Our university offers a variety of courses and opportunities. Choose your own and enjoy!
I am sometimes told that my optimism is powerful because I am also no stranger to despair. My deep conviction that a more beautiful world is possible stands alongside a lot of grief and pain for what is happening on this planet, and sometimes that pain wears the story of "It's all terribly wrong and hopeless, the world is spiraling down, every precious thing is being eroded..." Lately there have certainly been a lot of events on the world stage that contribute to that story. Gaza, Ukraine, Iraq... the mass slaughter of elephants, the tar sands... but sometimes it is a small thing, seemingly a trivial thing, that stabs right through me. The other day I was walking with four or five of children in the condominium development where my in-laws reside. My son, my niece, a couple of friends. The development has an expansive lawn with small trees lining a long driveway. One of the girls grabbed a low branch and swung her legs above her head, hanging upside-down. A car driving towards us honked the horn and the lady inside angrily motioned for her to get down. She pulled up, rolled down her window, and said, "I am on the management board here, and we don't allow that kind of behavior," or something like that. I don't know why that petty incident should hurt more than the carnage around the world, but somehow it got under my skin. Maybe because it is not unrelated to the carnage. The mentality of control, the subduing of the wild, the emphasis on "security" at the expense of life, play, and freedom, the conquest of childhood, the "civilizing" of the Other... all of these threads wrap together into the big ball of earth's dominant culture. Maybe it is because the mentality that is disturbed by a child swinging from a tree branch is so far removed from the kind of world I want to live in that I felt that intense pang of hopelessness. What kind of miracle will it take for the kind of people exemplified by this woman (and there are many) to change? Probably it would take a severe shaking of the foundations of their world. I do not wish that on anyone, but I do not believe that the social transformation that we seek writes off some people and leaves them behind. That kind of elitism is a recipe for disaster. Everyone has a gift to offer this collective emergence. But for many people, I think it will take an enormous dislocation to access it. I have more to say but I'll leave it at that for now. Contrary to popular belief, we believe that a child must be formed individually and only then he can trully contribute to the group properly. That's why all our classroms are divided by temp walls for each student to have his own private space. Learn more here: http://www.youtube.com/watch?v=VSqXJsZAiE0 By the way, soon all of these are going to be put on my website and opened for comments, so that people can respond to each other. I've been getting way more emails than I can even look at.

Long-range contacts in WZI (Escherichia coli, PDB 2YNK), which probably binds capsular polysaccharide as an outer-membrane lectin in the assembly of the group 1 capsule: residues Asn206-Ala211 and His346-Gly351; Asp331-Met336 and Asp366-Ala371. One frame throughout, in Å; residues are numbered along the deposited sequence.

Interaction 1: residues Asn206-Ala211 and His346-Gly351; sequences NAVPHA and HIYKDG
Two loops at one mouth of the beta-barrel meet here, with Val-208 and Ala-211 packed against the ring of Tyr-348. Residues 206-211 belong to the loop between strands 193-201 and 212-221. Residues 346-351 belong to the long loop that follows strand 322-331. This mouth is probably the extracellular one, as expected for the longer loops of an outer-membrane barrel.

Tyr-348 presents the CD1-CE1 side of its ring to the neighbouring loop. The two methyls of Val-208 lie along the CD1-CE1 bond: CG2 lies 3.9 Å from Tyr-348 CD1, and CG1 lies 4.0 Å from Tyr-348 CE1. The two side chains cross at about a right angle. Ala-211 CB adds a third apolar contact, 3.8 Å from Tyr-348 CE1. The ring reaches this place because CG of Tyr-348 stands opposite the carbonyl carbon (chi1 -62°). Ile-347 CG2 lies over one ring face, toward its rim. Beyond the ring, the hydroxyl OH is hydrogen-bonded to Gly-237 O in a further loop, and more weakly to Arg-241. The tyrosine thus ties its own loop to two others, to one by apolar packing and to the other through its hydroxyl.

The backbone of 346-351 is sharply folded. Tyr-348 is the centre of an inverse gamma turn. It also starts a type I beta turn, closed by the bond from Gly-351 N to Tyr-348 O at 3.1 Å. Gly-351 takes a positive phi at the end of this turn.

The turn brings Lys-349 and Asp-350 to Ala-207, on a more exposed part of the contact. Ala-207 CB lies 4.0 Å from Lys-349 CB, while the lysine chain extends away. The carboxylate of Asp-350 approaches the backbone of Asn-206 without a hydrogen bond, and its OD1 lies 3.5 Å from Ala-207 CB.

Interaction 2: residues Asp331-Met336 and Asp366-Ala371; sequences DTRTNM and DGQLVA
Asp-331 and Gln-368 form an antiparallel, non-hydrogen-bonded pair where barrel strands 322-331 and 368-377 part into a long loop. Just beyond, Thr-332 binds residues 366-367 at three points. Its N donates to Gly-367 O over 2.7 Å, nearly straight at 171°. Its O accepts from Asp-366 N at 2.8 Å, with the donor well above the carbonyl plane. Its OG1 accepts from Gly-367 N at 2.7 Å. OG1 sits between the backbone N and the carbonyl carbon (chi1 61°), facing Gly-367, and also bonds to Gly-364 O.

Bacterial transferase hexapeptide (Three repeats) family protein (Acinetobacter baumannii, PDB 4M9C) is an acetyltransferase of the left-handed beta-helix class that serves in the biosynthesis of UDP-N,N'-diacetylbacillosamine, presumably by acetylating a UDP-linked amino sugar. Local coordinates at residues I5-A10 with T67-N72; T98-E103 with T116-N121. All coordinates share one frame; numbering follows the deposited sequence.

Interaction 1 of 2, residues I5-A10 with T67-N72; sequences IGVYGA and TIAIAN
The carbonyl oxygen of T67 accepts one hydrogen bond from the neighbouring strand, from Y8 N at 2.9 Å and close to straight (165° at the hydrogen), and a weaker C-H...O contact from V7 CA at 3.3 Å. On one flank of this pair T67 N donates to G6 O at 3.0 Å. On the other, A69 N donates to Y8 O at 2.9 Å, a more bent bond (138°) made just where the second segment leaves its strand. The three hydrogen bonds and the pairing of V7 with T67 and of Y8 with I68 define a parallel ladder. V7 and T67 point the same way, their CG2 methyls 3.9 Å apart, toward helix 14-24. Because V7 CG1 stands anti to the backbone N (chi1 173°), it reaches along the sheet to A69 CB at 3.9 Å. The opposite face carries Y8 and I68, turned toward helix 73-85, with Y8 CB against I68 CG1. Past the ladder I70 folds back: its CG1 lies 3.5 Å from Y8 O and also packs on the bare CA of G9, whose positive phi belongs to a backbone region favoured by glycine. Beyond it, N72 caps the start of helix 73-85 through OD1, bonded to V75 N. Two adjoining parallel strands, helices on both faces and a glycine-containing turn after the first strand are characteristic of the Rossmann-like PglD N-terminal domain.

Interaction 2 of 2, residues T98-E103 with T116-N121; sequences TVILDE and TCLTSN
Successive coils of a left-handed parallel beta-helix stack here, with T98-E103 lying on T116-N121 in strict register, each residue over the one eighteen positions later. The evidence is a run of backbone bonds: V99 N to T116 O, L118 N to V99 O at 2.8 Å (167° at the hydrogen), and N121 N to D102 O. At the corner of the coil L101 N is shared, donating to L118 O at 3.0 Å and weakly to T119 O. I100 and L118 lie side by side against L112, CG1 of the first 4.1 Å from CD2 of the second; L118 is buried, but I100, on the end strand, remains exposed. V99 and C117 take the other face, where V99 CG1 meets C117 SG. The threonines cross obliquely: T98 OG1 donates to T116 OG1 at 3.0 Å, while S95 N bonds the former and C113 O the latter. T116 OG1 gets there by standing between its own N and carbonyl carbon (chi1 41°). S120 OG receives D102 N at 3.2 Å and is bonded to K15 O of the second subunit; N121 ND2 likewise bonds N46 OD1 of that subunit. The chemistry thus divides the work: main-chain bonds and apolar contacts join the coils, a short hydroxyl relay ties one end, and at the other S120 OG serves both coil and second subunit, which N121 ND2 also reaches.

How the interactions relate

I am writing this post with my heart singing with amazement and gratitude. After our first session at this retreat I'm leading at Esalen, some of the participants were talking about how the Pachamama alliance flew some indigenous people to a movie theater in the city and showed them the movie Avatar in 3D. Apparently they thought it was beautiful and all, but that the ending didn't conform to their beliefs because it was resolved through overcoming the enemy by force and killing the evil person. I said, “Hey, that's exactly what I said in my book. Do you remember the part I'm talking about?” (Here, I'll quote it for you:) "….So for example, in the movie Avatar, which closely parallels the situation of the Shuar, the fictional Na’vi overcome the spaceships and artillery of the human invaders with spears, bows and arrows, and large animals. When the chief human general is killed, then the victory is complete. There is no other way, since he is depicted as irredeemable. Fortunately, the Shuar seem not to be infected with the virus of the ideology of “evil.” They are not fighting the mining companies. They are fighting the mining. I would have liked to see a different ending to Avatar. I would have liked to see the planet infiltrate the nervous systems of the humans so that, when they destroyed its world-tree, they themselves felt the pain of it, erasing the us/them divide that enabled them to see the planet as a mere source of resources. That is precisely the change of perception that our civilization needs to undergo. Because I don’t think that the Shuar are going to overcome us with their spears." Then I told them that when I wrote it, my secret hope was that James Cameron would read it and integrate that idea into the sequel. “Let's put that intention out there,” I said. I noticed that some of the participants had huge grins on their faces. One of them told me, “Actually, when we were in New Zealand we met James Cameron. We gave him your book with a bookmark on that page. He said it was going to be the next book he read.” I was nearly overcome with gratitude and wonder. I can hardly imagine how powerful that movie could be if it added this extra element of the worldview of interbeing to its message of the sacredness and intelligence and interconnectedness of all life. I am in awe of the mysterious paths by which intentions bear fruit. I suppose it isn't so unlikely that this has happened, but I have the feeling of being in the presence of a miracle. p.s. The thought just occurred to me that someone might think I'm trying to take credit for this idea, should it appear in the next film. So, let me be clear: (1) I am sure James Cameron would have come to it one way or another, because it wants to be born in the world and will find its vehicle. (2) In any event, I hereby relinquish any claim to it, financial or otherwise. Everyone on the planet is free to use “my” ideas (they are not mine, they just use me to enter the world or be amplified), to adapt them, to evolve them, and to make them their own, without credit or acknowledgement. The water table of the Story of Interbeing is rising, bubbling forth now from many springs.